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Dems Change Judiciary Leadership as Conyers Exits

Dawn Uhl-Zifilippo/WDET

The longest-serving member currently in Congress says he will step down from his post as the top Democrat on the powerful U.S. House Judiciary Committee.

The move by U.S. Rep. John Conyers (D-MI) comes as he is under investigation for alleged sexual harassment.

 

 

 

The House Ethics Committee opened a formal investigation into Conyers last week.

Documents surfaced alleging the Congressman had reached a settlement with a female staff member who had refused his sexual advances.

Conyers acknowledged he had paid the settlement but strongly denied accusations that he sexually harassed anyone.

But now, in a statement, Conyers says he cannot let the allegations against him “undermine my colleagues in the Democratic Caucus.”

Conyers says he requested to step aside as the ranking member on Judiciary while the Ethics Committee investigates him.

House Minority Leader Nancy Pelosi called Conyers an icon who deserved to go through due process.

But she also added that she felt Conyers would “do the right thing” in regards to his leadership position on Judiciary.

Pelosi noted that this is a “watershed moment” in dealing with the issue of sexual harassment.

The House could vote this week on legislation that would streamline the process for filing a sexual harassment complaint in Congress.  

The 88-year-old Conyers has been under pressure for months to leave the post of a Judiciary Committee that would be a focus for Democrats hoping to put the Trump Administration under a legal microscope, up to and including impeachment proceedings, should they retake the House after the 2018 elections.

The two most senior Democrats after Conyers on Judiciary are U.S. Rep. Jerry Nadler (D-NY) and U.S. Rep. Zoe Lofgren (D-CA.) Both have said they would be interested in running for the leadership post.

 

Statement by John Conyers on leaving leadership post on U.S. House Judiciary Committee

After careful consideration and in light of the attention drawn by recent allegations made against me, I have notified the Democratic Leader of my request to step aside as Ranking Member of the House Judiciary Committee during the investigation of these matters.

I deny these allegations, many of which were raised by documents reportedly paid for by a partisan alt-right blogger. I very much look forward to vindicating myself and my family before the House Committee on Ethics.

To be clear, I would like very much to remain as Ranking Member. There is still much work to be done on core concerns like securing civil rights, enacting meaningful criminal justice reform, and protecting access to the ballot box. These challenges could not be more pressing in the face of an Administration that cares little for the rule of law and a President whose actions and conduct cheapens our discourse every day.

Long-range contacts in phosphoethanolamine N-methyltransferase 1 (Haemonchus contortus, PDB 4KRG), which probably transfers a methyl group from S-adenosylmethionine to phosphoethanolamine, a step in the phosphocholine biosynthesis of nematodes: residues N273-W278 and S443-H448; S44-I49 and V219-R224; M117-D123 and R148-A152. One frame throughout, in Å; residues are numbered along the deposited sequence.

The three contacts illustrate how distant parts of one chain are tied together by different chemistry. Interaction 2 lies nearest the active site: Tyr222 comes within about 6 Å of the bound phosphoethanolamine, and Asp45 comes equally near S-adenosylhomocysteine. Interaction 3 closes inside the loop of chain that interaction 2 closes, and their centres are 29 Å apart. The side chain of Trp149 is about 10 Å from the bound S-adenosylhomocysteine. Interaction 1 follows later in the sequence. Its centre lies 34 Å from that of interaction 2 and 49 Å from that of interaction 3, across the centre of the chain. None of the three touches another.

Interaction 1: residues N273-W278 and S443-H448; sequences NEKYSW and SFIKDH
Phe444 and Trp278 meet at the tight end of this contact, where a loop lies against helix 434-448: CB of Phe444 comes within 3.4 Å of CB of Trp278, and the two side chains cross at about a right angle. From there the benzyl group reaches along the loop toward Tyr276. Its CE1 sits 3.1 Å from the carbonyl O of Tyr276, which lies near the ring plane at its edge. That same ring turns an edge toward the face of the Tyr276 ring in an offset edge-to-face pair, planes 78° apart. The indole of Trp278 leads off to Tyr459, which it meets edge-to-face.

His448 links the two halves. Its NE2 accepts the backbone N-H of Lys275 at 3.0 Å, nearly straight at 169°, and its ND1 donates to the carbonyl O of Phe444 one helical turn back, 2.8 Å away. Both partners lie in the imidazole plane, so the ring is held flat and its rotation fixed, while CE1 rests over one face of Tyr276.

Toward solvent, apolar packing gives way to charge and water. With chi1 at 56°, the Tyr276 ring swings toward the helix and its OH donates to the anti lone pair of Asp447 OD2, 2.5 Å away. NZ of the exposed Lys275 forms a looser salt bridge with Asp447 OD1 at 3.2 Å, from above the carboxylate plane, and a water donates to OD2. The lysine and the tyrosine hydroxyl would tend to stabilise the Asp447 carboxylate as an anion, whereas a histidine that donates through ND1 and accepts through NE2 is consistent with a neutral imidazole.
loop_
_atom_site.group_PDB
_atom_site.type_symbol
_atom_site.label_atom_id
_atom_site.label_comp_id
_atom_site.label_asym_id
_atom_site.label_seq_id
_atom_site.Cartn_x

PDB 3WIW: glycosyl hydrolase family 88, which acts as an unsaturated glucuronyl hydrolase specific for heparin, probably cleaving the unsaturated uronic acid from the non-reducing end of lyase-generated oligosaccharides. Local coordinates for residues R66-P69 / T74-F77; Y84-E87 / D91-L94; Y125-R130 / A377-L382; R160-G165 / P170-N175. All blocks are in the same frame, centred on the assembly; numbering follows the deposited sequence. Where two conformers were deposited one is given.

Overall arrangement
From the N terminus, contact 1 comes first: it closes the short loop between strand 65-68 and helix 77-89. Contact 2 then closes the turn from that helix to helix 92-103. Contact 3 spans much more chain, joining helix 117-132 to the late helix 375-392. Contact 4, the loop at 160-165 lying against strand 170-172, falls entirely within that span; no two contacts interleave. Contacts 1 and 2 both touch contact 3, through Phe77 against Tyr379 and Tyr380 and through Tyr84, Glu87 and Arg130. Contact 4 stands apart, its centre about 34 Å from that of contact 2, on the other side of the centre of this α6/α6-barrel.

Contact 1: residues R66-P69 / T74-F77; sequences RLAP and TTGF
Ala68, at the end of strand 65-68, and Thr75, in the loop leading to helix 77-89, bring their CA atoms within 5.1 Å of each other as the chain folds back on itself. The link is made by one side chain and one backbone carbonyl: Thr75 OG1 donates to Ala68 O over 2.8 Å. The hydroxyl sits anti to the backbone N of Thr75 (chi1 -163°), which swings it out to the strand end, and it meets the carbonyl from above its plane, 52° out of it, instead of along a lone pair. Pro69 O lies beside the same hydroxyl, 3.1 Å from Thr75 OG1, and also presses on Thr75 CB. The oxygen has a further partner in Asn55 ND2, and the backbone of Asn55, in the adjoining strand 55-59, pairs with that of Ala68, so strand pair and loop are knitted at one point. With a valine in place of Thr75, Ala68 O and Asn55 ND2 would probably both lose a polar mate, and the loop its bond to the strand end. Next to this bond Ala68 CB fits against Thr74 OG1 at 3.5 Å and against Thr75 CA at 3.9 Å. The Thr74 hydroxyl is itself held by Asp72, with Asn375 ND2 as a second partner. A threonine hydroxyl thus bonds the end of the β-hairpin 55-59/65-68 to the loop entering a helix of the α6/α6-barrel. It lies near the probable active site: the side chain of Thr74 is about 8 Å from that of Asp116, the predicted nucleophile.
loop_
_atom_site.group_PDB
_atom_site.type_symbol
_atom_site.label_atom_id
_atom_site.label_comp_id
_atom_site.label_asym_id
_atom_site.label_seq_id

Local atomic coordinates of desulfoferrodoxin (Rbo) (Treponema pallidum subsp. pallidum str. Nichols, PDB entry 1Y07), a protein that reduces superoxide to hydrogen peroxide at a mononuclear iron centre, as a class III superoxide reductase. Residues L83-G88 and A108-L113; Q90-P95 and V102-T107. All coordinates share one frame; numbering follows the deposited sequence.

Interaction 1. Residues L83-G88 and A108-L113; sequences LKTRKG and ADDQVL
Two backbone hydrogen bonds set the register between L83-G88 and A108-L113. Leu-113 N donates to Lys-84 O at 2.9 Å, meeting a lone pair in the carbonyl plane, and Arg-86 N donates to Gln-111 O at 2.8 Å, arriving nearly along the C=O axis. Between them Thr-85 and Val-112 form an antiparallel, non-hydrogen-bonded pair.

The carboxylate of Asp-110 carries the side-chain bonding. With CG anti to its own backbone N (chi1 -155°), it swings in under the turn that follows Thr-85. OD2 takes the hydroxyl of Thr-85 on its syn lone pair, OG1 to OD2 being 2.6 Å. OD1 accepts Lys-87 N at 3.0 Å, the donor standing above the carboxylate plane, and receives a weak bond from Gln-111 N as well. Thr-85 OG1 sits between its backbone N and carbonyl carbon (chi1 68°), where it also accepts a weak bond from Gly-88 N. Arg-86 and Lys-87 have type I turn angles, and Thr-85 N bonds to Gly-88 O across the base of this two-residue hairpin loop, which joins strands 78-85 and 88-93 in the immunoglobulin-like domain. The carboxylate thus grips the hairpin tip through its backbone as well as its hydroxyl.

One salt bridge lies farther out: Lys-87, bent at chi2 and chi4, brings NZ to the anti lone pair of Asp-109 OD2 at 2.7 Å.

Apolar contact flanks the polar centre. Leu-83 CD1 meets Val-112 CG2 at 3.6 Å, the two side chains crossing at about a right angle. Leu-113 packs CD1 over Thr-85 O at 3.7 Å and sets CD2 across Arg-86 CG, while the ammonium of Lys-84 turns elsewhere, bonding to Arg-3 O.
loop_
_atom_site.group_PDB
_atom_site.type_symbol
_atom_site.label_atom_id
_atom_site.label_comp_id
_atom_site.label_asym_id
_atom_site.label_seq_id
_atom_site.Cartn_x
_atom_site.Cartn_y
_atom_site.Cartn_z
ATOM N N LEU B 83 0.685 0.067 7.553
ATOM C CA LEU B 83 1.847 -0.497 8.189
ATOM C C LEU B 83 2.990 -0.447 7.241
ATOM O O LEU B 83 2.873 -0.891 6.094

But I have come to believe that my presence as Ranking Member on the Committee would not serve these efforts while the Ethics Committee investigation is pending. I cannot in good conscience allow these charges to undermine my colleagues in the Democratic Caucus, and my friends on both sides of the aisle in the Judiciary Committee and the House of Representatives.

I am proud and fortunate to be part of a legacy of more than 50 years of fighting for civil rights and making our country more equitable and just. I will never allow that legacy – a legacy I owe to my father   John Conyers, Sr., who integrated labor unions, or my two amazing sons John III and Carl and my loving wife Monica, and the extraordinary people of Detroit – to be cast aside, or these causes to be in any way diminished.

I am grateful to my colleagues who have called for due process before weighing judgment. I would urge them to continue to do so for any Member accused of wrongdoing. Basic fairness requires no less.”

 

Pelosi Statement on Congressman Conyers’ Decision to Step Aside as Judiciary Committee Ranking Member

 “Zero tolerance means consequences.  I have asked for an ethics investigation, and as that investigation continues, Congressman Conyers has agreed to step aside as Ranking Member.

As a woman and mother of four daughters, I particularly take any accusation of sexual harassment very seriously.  Any credible accusation must be reviewed by the Ethics Committee expeditiously.  We are at a watershed moment on this issue, and no matter how great an individual’s legacy, it is not a license for harassment.  I commend the brave women coming forward.

The House will act next week to mandate that all Members and staff undergo anti-harassment and anti-discrimination training.  Next, Congress must move swiftly to reform the Office of Compliance and the Congressional Accountability Act to put an end to the days of secret settlements paid for by taxpayer dollars.

We must ensure the Congress has a climate of dignity and respect with zero tolerance for sexual harassment.”

Image credit: Dawn Uhl-Zifilippo/WDET

About the Author

Quinn Klinefelter

Senior News Editor

I grab news in the morning, check the papers and the wires, call sources and take a big gulp of coffee. That’s how I start the day.

qklinefelter@wdet.org  

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